Ever heard of “air hunger?”
When air hunger occurs in people who are close to death, it often triggers increasing panic and breathlessness.
“Air hunger” was raised by Dennis McGuire’s attorneys as a last ditch basis to have a stay of execution granted.
As noted just yesterday:
The state planned to execute McGuire on Thursday with a new process adopted after supplies of its previous drug dried up when the manufacturer put it off limits for capital punishment. The two-drug combination has never been used in a U.S. execution.
Ohio officials planned to use intravenous doses of two drugs, the sedative midazolam and the painkiller hydromorphone, to put McGuire to death.
McGuire’s attorneys say he is at substantial risk of a medical phenomenon known as air hunger, which will cause him to experience terror as he strains to catch his breath.
McGuire was executed and was pronounced dead at 10:53 am. It was a “successful execution”, borrowing the expression from head executioner Paul Edgecomb in the Green Mile. “Successful” in that McGuire was in fact dead. The success story starts with McGuire’s injection at 10:29 am, and ends at 10:53 am once pronounced dead. Although, apparently, an execution can drag on a “bit”, the issue that may warrant scrutiny under the Eighth Amendment’s ban against cruel and unusual punishment is the how the inmate experienced the prolonged execution:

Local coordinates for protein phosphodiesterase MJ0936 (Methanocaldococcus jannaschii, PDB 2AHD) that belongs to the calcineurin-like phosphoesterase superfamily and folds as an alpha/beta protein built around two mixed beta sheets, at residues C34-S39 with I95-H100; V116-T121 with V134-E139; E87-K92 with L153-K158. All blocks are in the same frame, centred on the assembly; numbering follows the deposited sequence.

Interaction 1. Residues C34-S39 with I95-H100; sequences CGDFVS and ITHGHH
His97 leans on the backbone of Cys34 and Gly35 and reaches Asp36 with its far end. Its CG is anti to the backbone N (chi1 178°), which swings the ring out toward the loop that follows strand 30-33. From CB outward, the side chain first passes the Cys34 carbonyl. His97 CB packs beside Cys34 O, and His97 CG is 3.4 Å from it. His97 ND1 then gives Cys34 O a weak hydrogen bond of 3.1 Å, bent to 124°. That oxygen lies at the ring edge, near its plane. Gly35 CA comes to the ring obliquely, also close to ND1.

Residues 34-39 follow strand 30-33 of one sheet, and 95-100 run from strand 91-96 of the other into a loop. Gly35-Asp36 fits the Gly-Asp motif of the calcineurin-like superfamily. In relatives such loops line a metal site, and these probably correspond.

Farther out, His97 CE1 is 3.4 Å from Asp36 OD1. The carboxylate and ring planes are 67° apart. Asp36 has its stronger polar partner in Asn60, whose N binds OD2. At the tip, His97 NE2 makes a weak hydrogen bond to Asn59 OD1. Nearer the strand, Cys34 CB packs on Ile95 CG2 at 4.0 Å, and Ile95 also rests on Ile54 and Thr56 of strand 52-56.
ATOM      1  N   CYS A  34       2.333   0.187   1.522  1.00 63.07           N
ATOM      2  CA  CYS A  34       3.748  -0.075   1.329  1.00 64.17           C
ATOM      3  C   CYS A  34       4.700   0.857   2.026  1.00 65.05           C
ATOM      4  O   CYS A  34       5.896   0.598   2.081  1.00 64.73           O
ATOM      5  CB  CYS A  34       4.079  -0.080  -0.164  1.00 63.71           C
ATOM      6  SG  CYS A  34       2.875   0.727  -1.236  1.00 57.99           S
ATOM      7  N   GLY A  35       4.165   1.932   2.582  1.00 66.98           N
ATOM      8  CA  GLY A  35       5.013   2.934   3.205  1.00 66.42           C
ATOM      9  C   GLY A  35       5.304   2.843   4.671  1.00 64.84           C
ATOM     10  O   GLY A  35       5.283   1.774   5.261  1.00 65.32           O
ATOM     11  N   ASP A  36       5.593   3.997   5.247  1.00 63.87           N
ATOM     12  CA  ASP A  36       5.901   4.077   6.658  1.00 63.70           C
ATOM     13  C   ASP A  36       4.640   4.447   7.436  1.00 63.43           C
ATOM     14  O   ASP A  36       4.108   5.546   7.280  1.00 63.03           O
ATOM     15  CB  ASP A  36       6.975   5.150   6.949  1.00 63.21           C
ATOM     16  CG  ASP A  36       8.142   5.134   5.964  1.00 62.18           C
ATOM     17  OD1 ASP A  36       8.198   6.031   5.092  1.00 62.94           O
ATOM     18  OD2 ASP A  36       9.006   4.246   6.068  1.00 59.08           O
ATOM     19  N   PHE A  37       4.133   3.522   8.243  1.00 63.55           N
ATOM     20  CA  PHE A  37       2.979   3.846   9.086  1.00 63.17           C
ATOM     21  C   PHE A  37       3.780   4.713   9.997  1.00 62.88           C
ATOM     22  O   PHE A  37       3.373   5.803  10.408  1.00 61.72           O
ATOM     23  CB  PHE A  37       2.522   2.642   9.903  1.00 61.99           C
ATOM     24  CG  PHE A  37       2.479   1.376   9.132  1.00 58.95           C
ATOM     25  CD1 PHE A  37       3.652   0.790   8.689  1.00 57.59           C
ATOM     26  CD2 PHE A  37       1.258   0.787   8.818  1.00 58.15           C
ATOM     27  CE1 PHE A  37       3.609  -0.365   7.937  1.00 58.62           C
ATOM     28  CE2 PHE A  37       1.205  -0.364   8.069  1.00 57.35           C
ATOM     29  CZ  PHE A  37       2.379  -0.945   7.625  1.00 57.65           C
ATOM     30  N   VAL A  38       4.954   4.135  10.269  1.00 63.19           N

It is not unheard of for an execution to take 15 minutes or even longer, but Dieter told the network that if the prisoner was physically struggling much of that time, it could be seen as cruel. [RA: note that this execution lasted 24 minutes]
Perhaps not the likes of the Green Mile, but there is a hint that air hunger may have reached the threshold that distinguishes “normal” from “pathological”:
Reports from McGuire’s death chamber suggest this may have in fact occurred.
As such, the appropriateness of the drugs, and the extent to which they may be cruel, will likely be reviewed by Ohio officials before they are used in another execution.
Meanwhile, back to the “norm”, and continued search for improved Eighth Amendment resistant methods of execution.
For a good read on the Eighth Amendment see:
And an article on some botched executions: